A vote to support the resolution may put Thailand on Russia’s list of “unfriendly countries.” We try to eat the cake and keep it as well as by expressing “our deepest condolences” to Ukraine, sending them a token of humanitarian aid, including a donation worth two million baht (that is about a petty 60,000 US dollars folks!), to ensure that the Ukrainian Embassy Charge d’Affaires Oleksandr Lysak will continue to thank us while Russian ambassador Evgeny Tomikin will thank us as well, and Russian tourists will continue to flock back to Phuket, Pattaya, and Bangkok after the “conflicts” is over, whoever wins. Ukraine should be thankful that at least we did not join North Korea, China, Vietnam or Eritrea in voting against it.

Money talks, and rubles talk too. Russians constitute the top foreign tourist to Thailand from the West. According to the statistics from the Disease Control Department, the month of February saw 17,599 Russians visiting Thailand, which makes them the largest group compared to all other nations as the Chinese continued to be barred from unnecessary travel abroad due to her COVID-19 measures.

This was followed by 13,964 from Germany and 11,278 from France. No money no honey, Ukraine, that is the cruel fact of life.

Please note, however, that we also made a call for an “independent investigation to ensure accountability.” This will buy time for Thailand, and we hope by then the invasion of Ukraine will be over. Brilliant, don’t you think?

By voting to abstain, we are not just buying time, appearing neutral, but also playing it hard to get to the U.S. and the EU. They will have to try harder to court us. We can also make conservative Thais believe that we are a proud and independent nation that can say no to the U.S. and the EU although this has nothing to do with such ideology at all.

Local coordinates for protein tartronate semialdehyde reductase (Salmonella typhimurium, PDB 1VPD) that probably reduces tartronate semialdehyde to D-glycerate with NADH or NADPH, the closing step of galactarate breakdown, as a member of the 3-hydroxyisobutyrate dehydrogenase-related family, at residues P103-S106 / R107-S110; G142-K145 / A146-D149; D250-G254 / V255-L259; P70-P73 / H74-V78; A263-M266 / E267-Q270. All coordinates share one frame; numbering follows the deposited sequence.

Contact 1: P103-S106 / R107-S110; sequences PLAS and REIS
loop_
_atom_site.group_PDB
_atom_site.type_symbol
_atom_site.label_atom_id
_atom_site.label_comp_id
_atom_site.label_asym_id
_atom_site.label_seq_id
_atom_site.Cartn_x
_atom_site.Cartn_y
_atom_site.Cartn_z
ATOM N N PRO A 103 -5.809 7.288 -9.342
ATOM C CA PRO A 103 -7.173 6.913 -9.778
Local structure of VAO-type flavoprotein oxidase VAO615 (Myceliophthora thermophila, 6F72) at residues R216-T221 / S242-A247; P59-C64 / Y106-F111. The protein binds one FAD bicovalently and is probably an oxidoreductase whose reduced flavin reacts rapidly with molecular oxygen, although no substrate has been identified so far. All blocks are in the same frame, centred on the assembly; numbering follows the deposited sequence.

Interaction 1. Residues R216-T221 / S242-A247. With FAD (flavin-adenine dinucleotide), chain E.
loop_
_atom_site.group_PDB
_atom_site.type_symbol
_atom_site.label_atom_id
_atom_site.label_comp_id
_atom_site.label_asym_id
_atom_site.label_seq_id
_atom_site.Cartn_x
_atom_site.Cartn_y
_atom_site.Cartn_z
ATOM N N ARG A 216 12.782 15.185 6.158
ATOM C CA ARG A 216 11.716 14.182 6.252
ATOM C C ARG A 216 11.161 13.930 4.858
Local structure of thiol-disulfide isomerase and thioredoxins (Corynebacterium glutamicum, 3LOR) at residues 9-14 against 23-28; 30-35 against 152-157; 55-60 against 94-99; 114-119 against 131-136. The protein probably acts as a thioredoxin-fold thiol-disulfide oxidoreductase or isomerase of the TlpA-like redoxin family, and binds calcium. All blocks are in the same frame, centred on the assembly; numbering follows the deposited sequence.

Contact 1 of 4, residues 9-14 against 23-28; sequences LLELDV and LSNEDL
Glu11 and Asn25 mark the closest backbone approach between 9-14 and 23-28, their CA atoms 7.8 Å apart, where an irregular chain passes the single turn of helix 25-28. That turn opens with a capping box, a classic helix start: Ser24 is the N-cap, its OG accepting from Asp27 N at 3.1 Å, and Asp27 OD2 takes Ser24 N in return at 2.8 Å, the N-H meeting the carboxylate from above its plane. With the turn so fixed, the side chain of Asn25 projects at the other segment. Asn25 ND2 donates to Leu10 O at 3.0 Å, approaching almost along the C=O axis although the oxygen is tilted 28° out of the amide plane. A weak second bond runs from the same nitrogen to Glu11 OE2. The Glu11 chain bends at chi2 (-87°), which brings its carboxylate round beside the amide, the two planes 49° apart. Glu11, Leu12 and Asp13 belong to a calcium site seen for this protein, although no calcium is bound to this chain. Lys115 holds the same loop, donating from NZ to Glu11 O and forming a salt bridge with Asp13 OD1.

Please do not expect sincerity and honesty in diplomacy. We ‘don’ a mask, excuse the pun, to engage in diplomacy. This is first and foremost about protecting Thailand’s interests, or well, at least the interests of those in power. Please do not be distracted by the rants of the hoi polloi in Thailand who are condemning us on social media, they are irrelevant.

Most Thais are parochial anyway and those making noise on social media or in front of the Russian Embassy in Bangkok are just a tiny minority who are being manipulated by the U.S. and the West and do not know what is best for Thailand. Do not worry about how history will judge us for by then we would be long gone, LOL.

Why should Thailand be used and manipulated by the West? We are no lackeys of the West, or China or Russia for that matter. This is not Thailand’s war or conflict, period. Give us a break. Don’t you think the U.S. and the West are sincere and not hypocritical? Look at Iraq, Afghanistan, Syria and learn.

Do not ask about moral compass or obligation from Prime Minister Prayut who was once a coup leader or from Foreign Minister Don. Don had no problem working for junta leader Prayut since Aug 2015, a year after the 2014 coup. Forget about honor and decency. You should know by now after all these years whom you are dealing with and what to expect from us.


If after reading this unofficial explanation you still feel upset because of our candid explanation, please try to smile. At least learn to smile a Siamese smile, which means many things and not necessarily a happy or sincere smile. This is Siamese diplomacy with a Siamese smile, at its finest.

In proud history, we switched sides during WWII after Japan was sure to lose. We can do it again if need be. Sincerity is always in acute shortage in the diplomatic profession. It is about the mask and how convincing we don it in public. If anything, Thailand is pragmatic, neutral between good and evil, right and wrong.

Well, we have declared it earlier: we are neutral, neutral not just between Russia and Ukraine, but neutral to all values that are good and honorable.